For those in classrooms
The first thing you need to know about poetry is that it's a living thing, and that your aim, in reading or teaching it, is exposure. Exposure and infection, so that your blood flows with it and you exhale lines like this:
I have my heart on my fist
like a blind falcon*
and breathe in others:
For a time I rest
in the grace of the world**
A poem is a frog, a thing built of breath and movement and sound, its form a skin around the heart's rhythm.
Something our children observe, like the fall of leaves, the texture of feather, barrenness flowering into colourful confusion, the refuge of the subterranean.
Encourage observation. Take a stanza like this and see where it takes you. Hear what you can hear.
When I wrote of the women in their dances and wildness, it was a mask,
on their mountain, gold-hunting, singing, in orgy,
it was a mask; when I wrote of the god,
fragmented, in exile from himself, his life, the love gone down with song,
it was myself, split open, unable to speak, in exile from myself. ***
The poet is speaking to you.
Take time to listen, to puzzle out your own response. To dissect this poem now is to snatch the frog from its pond and pin it, limb by limb, and in the tearing apart, whose purpose is sense and explication, to destroy the living thing.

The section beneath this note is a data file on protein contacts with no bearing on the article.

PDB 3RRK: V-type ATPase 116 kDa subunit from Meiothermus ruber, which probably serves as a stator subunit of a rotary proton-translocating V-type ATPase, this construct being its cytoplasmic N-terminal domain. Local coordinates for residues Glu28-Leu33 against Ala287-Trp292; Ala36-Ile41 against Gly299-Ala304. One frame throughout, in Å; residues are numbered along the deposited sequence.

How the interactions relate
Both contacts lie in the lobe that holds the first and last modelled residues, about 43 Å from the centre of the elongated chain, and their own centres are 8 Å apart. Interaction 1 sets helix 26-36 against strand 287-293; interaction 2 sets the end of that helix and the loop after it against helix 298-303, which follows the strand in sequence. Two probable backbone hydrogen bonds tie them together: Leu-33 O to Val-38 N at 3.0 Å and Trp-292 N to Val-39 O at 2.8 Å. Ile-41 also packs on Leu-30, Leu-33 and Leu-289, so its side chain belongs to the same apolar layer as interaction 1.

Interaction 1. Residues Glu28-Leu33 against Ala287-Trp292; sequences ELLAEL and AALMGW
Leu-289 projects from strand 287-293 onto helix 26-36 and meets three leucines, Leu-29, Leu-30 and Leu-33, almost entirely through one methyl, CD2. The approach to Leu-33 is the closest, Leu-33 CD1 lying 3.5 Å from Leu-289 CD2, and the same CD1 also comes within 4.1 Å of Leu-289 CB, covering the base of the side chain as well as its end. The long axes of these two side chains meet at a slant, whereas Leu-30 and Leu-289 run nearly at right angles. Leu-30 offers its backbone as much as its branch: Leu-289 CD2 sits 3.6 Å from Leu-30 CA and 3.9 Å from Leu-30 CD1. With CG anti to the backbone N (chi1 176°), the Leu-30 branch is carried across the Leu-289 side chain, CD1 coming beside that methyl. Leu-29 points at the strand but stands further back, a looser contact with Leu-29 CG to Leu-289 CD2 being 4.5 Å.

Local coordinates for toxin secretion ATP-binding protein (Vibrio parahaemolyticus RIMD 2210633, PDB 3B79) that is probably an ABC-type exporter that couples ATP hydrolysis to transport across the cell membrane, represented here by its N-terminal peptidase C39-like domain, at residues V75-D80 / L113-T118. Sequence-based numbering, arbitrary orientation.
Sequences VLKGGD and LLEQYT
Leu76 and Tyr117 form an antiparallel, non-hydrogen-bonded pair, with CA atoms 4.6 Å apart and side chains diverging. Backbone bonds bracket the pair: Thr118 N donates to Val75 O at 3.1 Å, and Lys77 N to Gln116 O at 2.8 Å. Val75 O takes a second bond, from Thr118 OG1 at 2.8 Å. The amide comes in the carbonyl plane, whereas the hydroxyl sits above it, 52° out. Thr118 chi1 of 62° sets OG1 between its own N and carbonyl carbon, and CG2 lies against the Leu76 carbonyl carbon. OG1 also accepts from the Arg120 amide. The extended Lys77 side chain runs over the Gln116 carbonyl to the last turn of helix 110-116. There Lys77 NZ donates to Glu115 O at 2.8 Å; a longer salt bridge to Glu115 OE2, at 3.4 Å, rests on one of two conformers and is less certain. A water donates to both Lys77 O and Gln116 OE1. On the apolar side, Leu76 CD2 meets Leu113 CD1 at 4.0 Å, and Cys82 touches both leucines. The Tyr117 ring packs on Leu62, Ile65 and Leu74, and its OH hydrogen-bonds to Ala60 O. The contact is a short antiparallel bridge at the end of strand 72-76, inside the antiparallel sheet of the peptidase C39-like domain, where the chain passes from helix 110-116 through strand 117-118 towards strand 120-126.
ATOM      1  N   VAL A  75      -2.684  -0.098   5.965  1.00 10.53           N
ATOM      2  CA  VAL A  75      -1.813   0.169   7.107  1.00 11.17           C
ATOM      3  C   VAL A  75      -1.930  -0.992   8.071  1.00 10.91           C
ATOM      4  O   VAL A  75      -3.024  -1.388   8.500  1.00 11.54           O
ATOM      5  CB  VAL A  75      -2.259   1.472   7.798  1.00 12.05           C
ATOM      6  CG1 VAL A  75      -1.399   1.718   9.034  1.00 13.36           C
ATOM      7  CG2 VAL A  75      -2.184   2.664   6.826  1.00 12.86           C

Watch. Listen. Learn its rhythms instead. Let the poem live with you. Read it at first light, in a moment stolen from the hustle of the day, in the hollow insomniac hour.
When the poem has you by heart, when, as in a dream, the frog turns into a room you can conjure and live in at will, when the mood of the poem is the mood of the room - ecstatic, grieving, ironic or detached - then - then, you begin.
* from The Tomb of the Kings by Anne Herbert
** from The Peace of Wild Things by Wendell Berry
*** from The Poem as Mask: Orpheus by Muriel Rukeyser